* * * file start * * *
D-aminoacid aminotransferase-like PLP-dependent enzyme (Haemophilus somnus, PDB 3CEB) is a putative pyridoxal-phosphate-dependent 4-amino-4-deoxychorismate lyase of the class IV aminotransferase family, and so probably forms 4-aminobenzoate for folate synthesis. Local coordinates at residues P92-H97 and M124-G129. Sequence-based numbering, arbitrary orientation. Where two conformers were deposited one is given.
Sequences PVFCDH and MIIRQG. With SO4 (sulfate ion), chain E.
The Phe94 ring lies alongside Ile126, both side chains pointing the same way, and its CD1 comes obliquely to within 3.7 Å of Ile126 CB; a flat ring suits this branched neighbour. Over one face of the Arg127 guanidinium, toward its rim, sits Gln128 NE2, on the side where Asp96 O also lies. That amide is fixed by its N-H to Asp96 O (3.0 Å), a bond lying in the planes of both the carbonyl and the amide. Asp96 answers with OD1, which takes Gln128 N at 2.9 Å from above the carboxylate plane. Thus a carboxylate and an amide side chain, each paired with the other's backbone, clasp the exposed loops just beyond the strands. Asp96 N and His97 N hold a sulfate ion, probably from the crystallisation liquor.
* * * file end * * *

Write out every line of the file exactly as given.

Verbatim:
D-aminoacid aminotransferase-like PLP-dependent enzyme (Haemophilus somnus, PDB 3CEB) is a putative pyridoxal-phosphate-dependent 4-amino-4-deoxychorismate lyase of the class IV aminotransferase family, and so probably forms 4-aminobenzoate for folate synthesis. Local coordinates at residues P92-H97 and M124-G129. Sequence-based numbering, arbitrary orientation. Where two conformers were deposited one is given.
Sequences PVFCDH and MIIRQG. With SO4 (sulfate ion), chain E.
The Phe94 ring lies alongside Ile126, both side chains pointing the same way, and its CD1 comes obliquely to within 3.7 Å of Ile126 CB; a flat ring suits this branched neighbour. Over one face of the Arg127 guanidinium, toward its rim, sits Gln128 NE2, on the side where Asp96 O also lies. That amide is fixed by its N-H to Asp96 O (3.0 Å), a bond lying in the planes of both the carbonyl and the amide. Asp96 answers with OD1, which takes Gln128 N at 2.9 Å from above the carboxylate plane. Thus a carboxylate and an amide side chain, each paired with the other's backbone, clasp the exposed loops just beyond the strands. Asp96 N and His97 N hold a sulfate ion, probably from the crystallisation liquor.